Synopsis by Jennifer Laffoon
Linda Levinson began her presentation by discussing some of her previous work. She was selected along with three other artists from Los Angeles to produce a billboard project that was in collaboration with Los Angeles Contemporary Exhibitions and Patrick Media. The project relocated from site to site throughout LA County. The billboard was of an image of a flooded street in Hawaiian Gardens, CA. This image alluded to an over-abundance of water desperately needed in LA (LA was experiencing a severe drought at the time) and at the same time the devastation it could bring.
The billboard of the flood became a rupture in the media landscape of outdoor advertising since it was not trying to sell you anything. She then went on to discuss a collaborative project she did at Rochester Institute of Technology with her colleague Alex Miokovich. It was an installation entitled The Coffee Cantata that was based on an actual cantata that Johann Sebastian Bach wrote in 1732 of the same name.
Essentially, the cantata is about a father who forbids his daughter to drink coffee. He fears the power of caffeine, its addiction, the mental stimulation it produces, and is afraid that his daughter will go on to live her own emancipated life. The cantata is written in ten acts and is sung in three parts. The RIT photo gallery was reconfigured into a cafe where cappuccino and espresso were sold. An audio-loop of the actual cantata played in the background. On the walls of the gallery were prints of the musical score in German and English telling the story of the plea of the young girl's father as well as ten color photographs constructed by the artists depicting the ten acts of this story.
The cafe created a common space for social interaction to take place that transformed the culture of the RIT community. Students and faculty began to congregate in the cafe and classes and administrative meetings began to be held there. Levinson then discussed her ongoing archive project of platinum/palladium photographs entitled Annotations. The images are from her collection of found/discarded snapshots.
She finds the photographs, which had writing on the back of them and photographs the writing on the back of these images with a large format camera. Shooting them 1:1 she makes platinum/palladium contact prints of the entire back of the photograph, making sure not only to render the writing but the texture of the paper and the edge of the photograph as well. Levinson's intentions are many. The significance of the hand written word, its style and form, and its disappearance as a gesture in the world becomes important in the work.
Questions of how meaning is constructed are central to the work. What is the relationship between image and text? What is the relationship between photographs and our own lives? How are these meanings constructed? We perceive ourselves perceiving this work. We construct our own images according to the words we read since we are never presented with the front image. The use of snapshots in her work addresses current discussions about the vernacular and its relationship to the history of photography and the history of culture. Also, there is a very formal, poetic quality in the placement of the annotations on the back of these photographs that allows the work to continue to resonate on a multitude of levels.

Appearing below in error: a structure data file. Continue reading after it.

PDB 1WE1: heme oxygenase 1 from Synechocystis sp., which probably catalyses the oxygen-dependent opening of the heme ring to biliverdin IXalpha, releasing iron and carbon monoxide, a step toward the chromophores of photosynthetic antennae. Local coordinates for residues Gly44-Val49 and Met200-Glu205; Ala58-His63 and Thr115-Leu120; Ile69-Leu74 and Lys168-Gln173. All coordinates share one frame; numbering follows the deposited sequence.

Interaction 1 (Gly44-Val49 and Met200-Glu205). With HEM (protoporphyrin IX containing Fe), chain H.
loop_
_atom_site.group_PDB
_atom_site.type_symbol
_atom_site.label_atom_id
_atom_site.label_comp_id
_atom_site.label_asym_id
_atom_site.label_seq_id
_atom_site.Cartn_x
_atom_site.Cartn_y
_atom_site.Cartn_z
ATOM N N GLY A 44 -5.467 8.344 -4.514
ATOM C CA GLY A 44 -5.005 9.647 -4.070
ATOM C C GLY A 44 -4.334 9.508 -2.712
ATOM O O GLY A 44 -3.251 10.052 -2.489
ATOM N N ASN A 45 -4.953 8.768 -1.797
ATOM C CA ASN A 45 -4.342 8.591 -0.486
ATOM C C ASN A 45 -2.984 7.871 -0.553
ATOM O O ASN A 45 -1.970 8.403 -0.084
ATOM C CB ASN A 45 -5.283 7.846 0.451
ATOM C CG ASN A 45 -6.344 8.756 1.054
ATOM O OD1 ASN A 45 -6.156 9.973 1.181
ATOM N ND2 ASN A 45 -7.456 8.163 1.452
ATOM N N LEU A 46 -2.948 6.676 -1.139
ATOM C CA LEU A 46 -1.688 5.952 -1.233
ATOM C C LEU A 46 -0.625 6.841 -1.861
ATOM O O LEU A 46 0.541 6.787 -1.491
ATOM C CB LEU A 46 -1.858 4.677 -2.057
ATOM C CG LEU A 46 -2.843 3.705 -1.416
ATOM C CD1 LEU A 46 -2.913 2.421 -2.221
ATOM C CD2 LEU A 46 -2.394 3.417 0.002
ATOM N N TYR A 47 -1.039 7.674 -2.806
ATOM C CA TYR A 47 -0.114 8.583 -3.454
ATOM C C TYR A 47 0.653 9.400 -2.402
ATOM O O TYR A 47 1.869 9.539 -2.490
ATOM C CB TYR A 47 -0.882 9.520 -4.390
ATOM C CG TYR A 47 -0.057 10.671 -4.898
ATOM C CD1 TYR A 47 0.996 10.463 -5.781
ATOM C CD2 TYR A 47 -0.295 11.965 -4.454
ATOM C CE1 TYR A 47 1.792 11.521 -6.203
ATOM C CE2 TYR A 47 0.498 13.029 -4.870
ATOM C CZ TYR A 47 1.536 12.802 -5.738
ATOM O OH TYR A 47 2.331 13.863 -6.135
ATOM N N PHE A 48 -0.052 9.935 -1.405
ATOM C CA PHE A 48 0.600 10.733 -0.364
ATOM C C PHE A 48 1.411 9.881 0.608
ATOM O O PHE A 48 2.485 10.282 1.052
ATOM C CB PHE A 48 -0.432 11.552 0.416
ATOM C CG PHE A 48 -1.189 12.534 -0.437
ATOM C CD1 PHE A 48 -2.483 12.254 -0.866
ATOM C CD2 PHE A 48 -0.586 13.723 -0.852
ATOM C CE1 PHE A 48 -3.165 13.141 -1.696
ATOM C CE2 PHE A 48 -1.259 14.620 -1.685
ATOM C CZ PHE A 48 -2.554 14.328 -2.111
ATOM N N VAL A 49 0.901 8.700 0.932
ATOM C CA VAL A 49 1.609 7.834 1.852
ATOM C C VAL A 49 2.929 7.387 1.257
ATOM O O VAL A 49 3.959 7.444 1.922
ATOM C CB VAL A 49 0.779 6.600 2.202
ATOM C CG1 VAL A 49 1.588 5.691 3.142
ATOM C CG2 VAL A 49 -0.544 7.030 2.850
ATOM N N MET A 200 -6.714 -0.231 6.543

Carole Naggar spoke about memory, loss, what image and text mean to us and how we position ourselves with all of these ideas. In the 1950s her family found themselves in exile from Cairo to Europe. Through this transition she was alone much of the time and began to keep a secret diary and take snapshots. During this time she knew that she didn't want to be a photographer, however found herself picking up and dropping the medium throughout the 70s and 80s. Naggar went back to Cairo and became obsessed with images of books, what they meant to herself and to others. She remembered seeing Christ holding a bible written in Arabic, which made her think about her family history and her own background of being Jewish but raised in a Catholic family.
Naggar discovered an interest in language and the confusion language can pose between words and pictures. She questioned where this language was from and where it is going. With these questions in mind she came to New York, started making hand-made paper and speaking English. She decided to make paintings about words, creating the series Unreadable, which was inspired by the cave paintings of animals at Lasco.
She returned to Cairo and began making books about the idea of public image and private text together, books of exile, love, ashes, and books everyone could read. Being Egyptian she was spared from the horrors of the Holocaust but felt the need to work the collective memory of the survivors. Eventually Naggar began to work with the Arabic and Hebrew language and all that it implied to the differences between both societies and their struggles. The letters were taken from both languages and mixed together, bringing the letters together so they danced and mingled but also making them hard to discern. Naggar realized these works no longer represented exile but were more grounded, more like a meditation on the fragility of language.
Having text legible and illegible was a way she could speak about the notion of being between worlds. Some text and image could be understood while some remained indistinguishable. This allowed for a personal narrative to be interjected, establishing a memory with some distance. Unfortunately, Holocaust survivors became angry at this work because it did not illustrate the suffering endured by the victims and survivors. Naggar had to step back from the project and reflect on the criticism. She now works with the Palestinians by layering photos, objects and color, so as to allude to a reconstruction of living tissue emphasizing the past and present of Arabs and Hebrews living together.